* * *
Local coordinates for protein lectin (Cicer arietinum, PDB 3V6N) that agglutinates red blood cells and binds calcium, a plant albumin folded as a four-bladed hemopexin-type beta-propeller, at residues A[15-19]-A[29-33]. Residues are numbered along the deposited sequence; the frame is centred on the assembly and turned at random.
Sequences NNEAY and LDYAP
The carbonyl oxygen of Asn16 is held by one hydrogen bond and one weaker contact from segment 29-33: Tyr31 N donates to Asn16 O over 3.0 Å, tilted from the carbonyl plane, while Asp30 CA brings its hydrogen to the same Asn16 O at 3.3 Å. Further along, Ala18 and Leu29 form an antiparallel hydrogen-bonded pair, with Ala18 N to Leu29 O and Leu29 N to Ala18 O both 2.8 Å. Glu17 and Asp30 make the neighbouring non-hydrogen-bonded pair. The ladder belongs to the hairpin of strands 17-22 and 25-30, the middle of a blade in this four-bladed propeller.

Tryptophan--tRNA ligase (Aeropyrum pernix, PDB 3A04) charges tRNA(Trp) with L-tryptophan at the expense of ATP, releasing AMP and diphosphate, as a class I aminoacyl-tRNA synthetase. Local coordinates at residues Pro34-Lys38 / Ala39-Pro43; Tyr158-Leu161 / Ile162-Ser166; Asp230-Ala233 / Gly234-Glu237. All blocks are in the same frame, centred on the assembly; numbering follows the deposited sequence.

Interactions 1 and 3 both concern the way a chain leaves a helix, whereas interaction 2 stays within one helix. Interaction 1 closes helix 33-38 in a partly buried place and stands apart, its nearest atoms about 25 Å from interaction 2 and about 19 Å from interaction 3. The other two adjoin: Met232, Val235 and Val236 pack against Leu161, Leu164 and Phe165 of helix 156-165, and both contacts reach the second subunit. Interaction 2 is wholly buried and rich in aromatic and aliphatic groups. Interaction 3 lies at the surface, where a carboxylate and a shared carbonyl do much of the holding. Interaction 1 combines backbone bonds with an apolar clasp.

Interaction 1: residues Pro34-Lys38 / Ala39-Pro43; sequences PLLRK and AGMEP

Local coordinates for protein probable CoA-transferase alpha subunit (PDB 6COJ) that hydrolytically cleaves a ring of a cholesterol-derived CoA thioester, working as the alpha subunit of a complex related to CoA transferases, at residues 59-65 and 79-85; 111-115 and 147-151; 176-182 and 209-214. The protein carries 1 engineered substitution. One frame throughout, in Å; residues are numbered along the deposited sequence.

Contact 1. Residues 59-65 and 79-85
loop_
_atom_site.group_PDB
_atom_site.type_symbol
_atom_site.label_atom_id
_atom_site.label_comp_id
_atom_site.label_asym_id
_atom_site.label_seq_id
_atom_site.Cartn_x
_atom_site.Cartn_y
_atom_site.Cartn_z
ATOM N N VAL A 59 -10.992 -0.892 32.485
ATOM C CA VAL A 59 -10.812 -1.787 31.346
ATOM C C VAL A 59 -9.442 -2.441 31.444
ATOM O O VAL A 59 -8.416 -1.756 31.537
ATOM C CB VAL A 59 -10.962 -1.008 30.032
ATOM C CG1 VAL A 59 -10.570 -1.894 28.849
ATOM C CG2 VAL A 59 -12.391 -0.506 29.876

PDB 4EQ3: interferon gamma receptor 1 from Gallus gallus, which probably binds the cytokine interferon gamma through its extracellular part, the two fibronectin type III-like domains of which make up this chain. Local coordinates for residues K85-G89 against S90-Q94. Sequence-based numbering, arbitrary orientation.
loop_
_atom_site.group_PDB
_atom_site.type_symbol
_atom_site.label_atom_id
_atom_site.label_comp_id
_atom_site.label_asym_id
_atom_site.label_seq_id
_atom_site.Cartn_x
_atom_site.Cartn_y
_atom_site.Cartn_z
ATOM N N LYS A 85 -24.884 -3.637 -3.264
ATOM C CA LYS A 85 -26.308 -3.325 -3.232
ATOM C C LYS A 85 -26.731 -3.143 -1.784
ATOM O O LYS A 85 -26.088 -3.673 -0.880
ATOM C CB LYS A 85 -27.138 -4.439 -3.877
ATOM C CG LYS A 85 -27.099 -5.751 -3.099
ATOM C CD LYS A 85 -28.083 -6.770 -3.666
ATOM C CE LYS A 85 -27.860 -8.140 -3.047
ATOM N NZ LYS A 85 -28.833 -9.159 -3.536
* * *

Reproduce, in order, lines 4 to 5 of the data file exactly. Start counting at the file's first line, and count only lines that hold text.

Tryptophan--tRNA ligase (Aeropyrum pernix, PDB 3A04) charges tRNA(Trp) with L-tryptophan at the expense of ATP, releasing AMP and diphosphate, as a class I aminoacyl-tRNA synthetase. Local coordinates at residues Pro34-Lys38 / Ala39-Pro43; Tyr158-Leu161 / Ile162-Ser166; Asp230-Ala233 / Gly234-Glu237. All blocks are in the same frame, centred on the assembly; numbering follows the deposited sequence.

Interactions 1 and 3 both concern the way a chain leaves a helix, whereas interaction 2 stays within one helix. Interaction 1 closes helix 33-38 in a partly buried place and stands apart, its nearest atoms about 25 Å from interaction 2 and about 19 Å from interaction 3. The other two adjoin: Met232, Val235 and Val236 pack against Leu161, Leu164 and Phe165 of helix 156-165, and both contacts reach the second subunit. Interaction 2 is wholly buried and rich in aromatic and aliphatic groups. Interaction 3 lies at the surface, where a carboxylate and a shared carbonyl do much of the holding. Interaction 1 combines backbone bonds with an apolar clasp.